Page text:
The billing code for this sort of a medical report is 99455 (for your treating doctor) and 99456 (if it is any other doctor). But, be advised that this code can only be used once a year on a case, and the doctor cannot bill for units of time, just the code. Your doctor will then get paid a set amount that is far below what OWCP pays their selected second-opinion and referee examiners. And what happens if you have two doctors--an orthopedic surgeon and a psychiatrist? What happens when your claims examiner asks for another report or wants to ask follow up questions from your doctor? What happens if you have a new or additional doctor who needs to spend a significant amount of time reviewing your records in order to prepare a report? According to OWCP, that's your problem; they are not going to pay for this.

Whereas your doctor will only get paid for one report per year, OWCP will frequently send you to multiple doctors and get multiple “clarification reports” in any one year. You better believe their doctors are paid for each and every report, and they are paid the going rate for their services.

Thursday, November 20, 2008

USPS Rural Carriers May Be Entitled To Retroactive OWCP Payments

The USPS has approved retroactive pay raises for USPS rural carriers with an effective date of November 25, 2006. This means that if you are a rural carrier with a date of injury on or after 11/25/06, you should fill out a CA-7 form to claim your additional pay. This form should include the date range since 11/25/06 that you received workers' compensation pay or a schedule award. The form needs to be submitted through your injury compensation office so that the agency representative can certify your pay rate. You may want to include a cover note with the CA-7 to explain your reason for submitting this form.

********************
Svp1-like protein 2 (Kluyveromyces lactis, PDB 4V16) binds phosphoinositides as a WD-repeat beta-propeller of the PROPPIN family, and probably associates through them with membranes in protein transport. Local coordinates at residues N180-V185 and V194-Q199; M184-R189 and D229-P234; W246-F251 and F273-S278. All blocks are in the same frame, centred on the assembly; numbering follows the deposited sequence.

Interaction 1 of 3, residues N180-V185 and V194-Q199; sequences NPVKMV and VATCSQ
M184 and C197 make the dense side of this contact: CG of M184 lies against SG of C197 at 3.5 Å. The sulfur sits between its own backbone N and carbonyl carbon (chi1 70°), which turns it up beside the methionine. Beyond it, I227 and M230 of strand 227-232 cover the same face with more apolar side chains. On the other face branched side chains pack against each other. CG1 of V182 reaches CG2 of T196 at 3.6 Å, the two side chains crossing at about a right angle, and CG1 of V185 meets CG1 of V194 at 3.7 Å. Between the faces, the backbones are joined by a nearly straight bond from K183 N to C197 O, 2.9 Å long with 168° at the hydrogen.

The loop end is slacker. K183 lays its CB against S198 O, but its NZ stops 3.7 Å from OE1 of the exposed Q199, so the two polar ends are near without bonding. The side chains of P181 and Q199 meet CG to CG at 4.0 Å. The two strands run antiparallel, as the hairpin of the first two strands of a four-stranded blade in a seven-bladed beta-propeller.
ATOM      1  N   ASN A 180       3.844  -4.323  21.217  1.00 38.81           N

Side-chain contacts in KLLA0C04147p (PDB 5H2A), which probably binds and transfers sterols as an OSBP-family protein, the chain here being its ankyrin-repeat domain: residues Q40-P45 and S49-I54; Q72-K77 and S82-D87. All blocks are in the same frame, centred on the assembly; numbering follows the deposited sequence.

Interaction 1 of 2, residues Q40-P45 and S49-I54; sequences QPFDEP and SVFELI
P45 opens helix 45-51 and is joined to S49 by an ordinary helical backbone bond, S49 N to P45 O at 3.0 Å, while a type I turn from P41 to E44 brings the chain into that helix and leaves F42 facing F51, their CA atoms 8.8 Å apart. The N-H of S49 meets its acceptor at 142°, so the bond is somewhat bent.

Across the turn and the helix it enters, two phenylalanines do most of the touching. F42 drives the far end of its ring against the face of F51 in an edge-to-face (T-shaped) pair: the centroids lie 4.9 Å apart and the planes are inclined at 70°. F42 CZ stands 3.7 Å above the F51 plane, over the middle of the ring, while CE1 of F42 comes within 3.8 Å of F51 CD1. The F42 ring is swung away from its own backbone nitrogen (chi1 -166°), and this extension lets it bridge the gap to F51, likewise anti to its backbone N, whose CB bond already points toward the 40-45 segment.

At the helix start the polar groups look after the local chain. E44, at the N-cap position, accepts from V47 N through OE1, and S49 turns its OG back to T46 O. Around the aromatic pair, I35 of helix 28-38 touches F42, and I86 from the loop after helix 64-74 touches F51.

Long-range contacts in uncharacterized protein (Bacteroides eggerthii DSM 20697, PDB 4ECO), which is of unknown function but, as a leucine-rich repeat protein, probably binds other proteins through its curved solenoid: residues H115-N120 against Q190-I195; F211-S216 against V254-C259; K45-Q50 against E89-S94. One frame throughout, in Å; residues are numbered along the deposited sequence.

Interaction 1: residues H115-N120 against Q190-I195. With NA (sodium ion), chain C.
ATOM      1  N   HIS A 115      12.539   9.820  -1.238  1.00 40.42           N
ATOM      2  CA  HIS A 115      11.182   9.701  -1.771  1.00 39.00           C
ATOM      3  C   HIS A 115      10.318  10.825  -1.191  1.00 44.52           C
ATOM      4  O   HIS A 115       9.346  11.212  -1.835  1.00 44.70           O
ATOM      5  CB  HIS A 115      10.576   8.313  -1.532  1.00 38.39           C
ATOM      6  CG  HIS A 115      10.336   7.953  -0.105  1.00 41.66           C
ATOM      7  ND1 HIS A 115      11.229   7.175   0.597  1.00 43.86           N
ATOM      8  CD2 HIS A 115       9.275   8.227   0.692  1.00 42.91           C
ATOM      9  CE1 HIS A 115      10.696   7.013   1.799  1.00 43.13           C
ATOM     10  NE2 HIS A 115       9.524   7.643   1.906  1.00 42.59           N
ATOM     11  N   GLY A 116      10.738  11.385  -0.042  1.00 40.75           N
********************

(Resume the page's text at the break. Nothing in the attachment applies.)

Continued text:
Even if your date of injury was before 11/25/06, you may be entitled to an adjustment if your compensation pay or schedule award was based upon a Recurrence that occurred on or after November 25, 2006.

OWCP determines your pay rate based upon either your date of injury or your last day of work (if you continued working after the date of injury). If you return to work full time for more than six months, and you then need to stop working again because of that same injury (for instance to get surgery), you will have a new pay rate based upon the Recurrence date that you stopped working.

Monday, September 15, 2008

Do You Need a Federal Workers' Compensation Lawyer?

There are many things that cause someone to look for an OWCP attorney to help them with their FECA case. I speak with injured workers who have returned to work or retired, and never knew that they were entitled to a schedule award. Others call me when they are concerned that they are at risk of losing their benefits or being forced to return to work against their doctor's orders. And still other people call me when they have already had their claim terminated or denied.

This can be a complicated process and a lawyer can help you to get through it.